Using Four Box Models

What is a Four-box Model?

It’s a simplified graph, depicting two axes and the four boxes start at the corners of the graph. There’s an example further down below.

Why Use Four-box Models?

I love four box models. They’re simple and since they’re simple, they force you introduce clarity where there may have been confusion before. This makes the message easy to convey and simpler to isolate.

As such, all 4-box models provide a way of clarifying the problem space. Even if the solution you end up with doesn’t fit into the 4-box model, they’ll have been useful in clarifying the thinking within the group.

We’re going to see how they can be useful by looking at an example from CRM.

Customer Relationship Management

There are two similar models from Customer Relationship Management (CRM). The first model relates a customer’s historic spend with their predicted future spend. The concept here is to help you decide what to do with different segments of customers.

4-box CRM Model depicting historic spend against future spend
4-box CRM Model

The customers that everyone wants are those that have spent a lot in the past and are likely to spend a lot in future. Continue reading “Using Four Box Models”

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Strategic Analysis and Direction

Direction sign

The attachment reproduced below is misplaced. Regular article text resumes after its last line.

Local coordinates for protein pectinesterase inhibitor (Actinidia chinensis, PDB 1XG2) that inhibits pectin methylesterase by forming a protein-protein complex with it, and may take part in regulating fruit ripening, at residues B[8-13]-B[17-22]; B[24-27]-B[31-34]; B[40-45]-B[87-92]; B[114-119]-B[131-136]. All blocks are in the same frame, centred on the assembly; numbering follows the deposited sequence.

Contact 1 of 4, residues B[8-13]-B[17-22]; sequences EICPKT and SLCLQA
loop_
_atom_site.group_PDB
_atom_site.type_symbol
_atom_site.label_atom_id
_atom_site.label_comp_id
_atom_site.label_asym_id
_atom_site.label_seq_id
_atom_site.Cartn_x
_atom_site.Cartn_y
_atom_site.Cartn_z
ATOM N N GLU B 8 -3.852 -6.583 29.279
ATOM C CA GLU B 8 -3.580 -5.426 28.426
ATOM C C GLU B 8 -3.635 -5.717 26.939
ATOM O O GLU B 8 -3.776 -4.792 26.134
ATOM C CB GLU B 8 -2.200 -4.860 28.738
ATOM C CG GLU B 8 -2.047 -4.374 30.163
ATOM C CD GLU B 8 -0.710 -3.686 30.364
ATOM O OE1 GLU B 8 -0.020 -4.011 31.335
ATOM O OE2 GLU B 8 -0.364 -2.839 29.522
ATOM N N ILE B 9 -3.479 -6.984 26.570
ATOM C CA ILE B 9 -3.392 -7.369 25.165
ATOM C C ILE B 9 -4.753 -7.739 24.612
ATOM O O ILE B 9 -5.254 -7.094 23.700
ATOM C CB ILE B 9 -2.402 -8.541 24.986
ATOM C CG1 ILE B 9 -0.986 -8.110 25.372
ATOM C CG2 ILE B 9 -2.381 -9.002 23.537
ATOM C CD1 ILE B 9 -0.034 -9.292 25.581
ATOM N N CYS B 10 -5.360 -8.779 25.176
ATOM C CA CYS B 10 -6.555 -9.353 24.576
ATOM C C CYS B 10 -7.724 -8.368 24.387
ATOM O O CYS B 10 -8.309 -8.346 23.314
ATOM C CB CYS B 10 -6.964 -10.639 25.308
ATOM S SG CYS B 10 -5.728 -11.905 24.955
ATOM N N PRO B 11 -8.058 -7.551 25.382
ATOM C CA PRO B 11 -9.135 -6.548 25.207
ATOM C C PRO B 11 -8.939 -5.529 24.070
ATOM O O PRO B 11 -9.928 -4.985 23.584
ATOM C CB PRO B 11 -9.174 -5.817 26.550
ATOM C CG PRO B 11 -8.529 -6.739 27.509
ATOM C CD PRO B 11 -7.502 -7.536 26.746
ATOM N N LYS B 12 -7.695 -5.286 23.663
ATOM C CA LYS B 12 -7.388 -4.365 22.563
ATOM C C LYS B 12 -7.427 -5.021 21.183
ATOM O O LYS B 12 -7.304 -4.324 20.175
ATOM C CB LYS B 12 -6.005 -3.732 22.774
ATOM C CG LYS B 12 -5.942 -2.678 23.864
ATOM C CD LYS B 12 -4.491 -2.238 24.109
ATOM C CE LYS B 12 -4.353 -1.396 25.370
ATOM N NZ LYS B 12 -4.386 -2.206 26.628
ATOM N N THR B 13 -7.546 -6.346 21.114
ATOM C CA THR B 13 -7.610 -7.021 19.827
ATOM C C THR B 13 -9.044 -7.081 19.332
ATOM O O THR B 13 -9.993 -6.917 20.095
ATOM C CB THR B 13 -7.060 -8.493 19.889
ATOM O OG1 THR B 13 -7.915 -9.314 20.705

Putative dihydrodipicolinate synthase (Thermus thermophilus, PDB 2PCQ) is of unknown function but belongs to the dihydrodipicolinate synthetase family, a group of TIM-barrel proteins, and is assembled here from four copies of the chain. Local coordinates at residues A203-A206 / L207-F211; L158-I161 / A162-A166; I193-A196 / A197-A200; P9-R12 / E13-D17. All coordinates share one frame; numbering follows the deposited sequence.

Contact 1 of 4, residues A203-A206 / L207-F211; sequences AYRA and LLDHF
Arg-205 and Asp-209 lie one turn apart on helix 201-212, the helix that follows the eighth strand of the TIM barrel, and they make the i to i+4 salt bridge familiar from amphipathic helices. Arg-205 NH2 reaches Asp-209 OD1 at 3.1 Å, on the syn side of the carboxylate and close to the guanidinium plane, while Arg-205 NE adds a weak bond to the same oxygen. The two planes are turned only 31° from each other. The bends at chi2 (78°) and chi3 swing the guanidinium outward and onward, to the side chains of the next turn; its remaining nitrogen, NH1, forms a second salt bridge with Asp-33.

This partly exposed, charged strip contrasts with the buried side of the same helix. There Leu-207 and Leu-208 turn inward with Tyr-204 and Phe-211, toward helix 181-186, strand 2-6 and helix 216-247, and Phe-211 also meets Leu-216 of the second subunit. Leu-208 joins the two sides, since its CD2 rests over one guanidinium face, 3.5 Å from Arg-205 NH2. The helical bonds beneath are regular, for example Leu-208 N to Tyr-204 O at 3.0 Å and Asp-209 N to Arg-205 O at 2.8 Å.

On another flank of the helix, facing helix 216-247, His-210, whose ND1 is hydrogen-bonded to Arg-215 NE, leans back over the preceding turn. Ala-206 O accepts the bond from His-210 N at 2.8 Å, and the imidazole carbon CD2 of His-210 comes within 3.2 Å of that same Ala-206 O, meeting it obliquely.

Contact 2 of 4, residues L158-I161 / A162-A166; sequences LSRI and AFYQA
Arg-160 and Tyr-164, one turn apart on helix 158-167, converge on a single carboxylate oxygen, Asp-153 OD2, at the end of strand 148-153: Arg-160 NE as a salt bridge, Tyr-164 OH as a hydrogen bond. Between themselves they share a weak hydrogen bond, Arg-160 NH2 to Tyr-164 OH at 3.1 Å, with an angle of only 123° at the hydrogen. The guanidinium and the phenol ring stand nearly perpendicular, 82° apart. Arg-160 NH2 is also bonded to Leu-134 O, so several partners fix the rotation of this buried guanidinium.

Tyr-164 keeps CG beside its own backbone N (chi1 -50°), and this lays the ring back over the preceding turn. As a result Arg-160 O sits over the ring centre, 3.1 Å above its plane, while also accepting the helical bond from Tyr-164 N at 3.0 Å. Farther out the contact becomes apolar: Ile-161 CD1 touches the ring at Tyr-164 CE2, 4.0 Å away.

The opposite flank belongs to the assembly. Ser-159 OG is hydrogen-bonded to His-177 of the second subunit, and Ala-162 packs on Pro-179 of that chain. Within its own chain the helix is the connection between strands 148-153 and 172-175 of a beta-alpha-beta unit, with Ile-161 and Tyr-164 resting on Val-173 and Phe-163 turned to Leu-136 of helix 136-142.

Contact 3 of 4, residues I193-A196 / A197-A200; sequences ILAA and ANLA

Direction sign

Bringing a calm strategy to muddy waters. The benefit of using external consultants is that they can see through the internal politics and difficulties.

Strategic Analysis and Direction

Often the direction is not clear; there are a myriad of options or the service is trapped in an ever-continuing scenario of fighting daily fires. If you’re in that situation, then you could benefit from an engagement of Strategic Analysis. In that engagement, we look for the critical fulcrums; those pivot points that provide the greatest benefit to you at the time that you will need them.

We specialise in Lean concepts, finding it more applicable to service industries than Six Sigma or mixed Lean Six Sigma. By applying these concepts at a strategic level, organisations can achieve more efficient and aligned processes and teams. In the end, we’re always aiming for a better, smoother flow of work.

Target Operating Model

A specific package of the strategic direction resulting in a model for how your service will operate in future. It provides a destination against which all other changes can be evaluated. Target Operating Models (TOMs) usually consist of several integrated layers (e.g. geography, functions, customers, etc). The choice of which layers to use and how to represent them depends on your situation and can be discussed during engagement.

Want to know more, then contact us.

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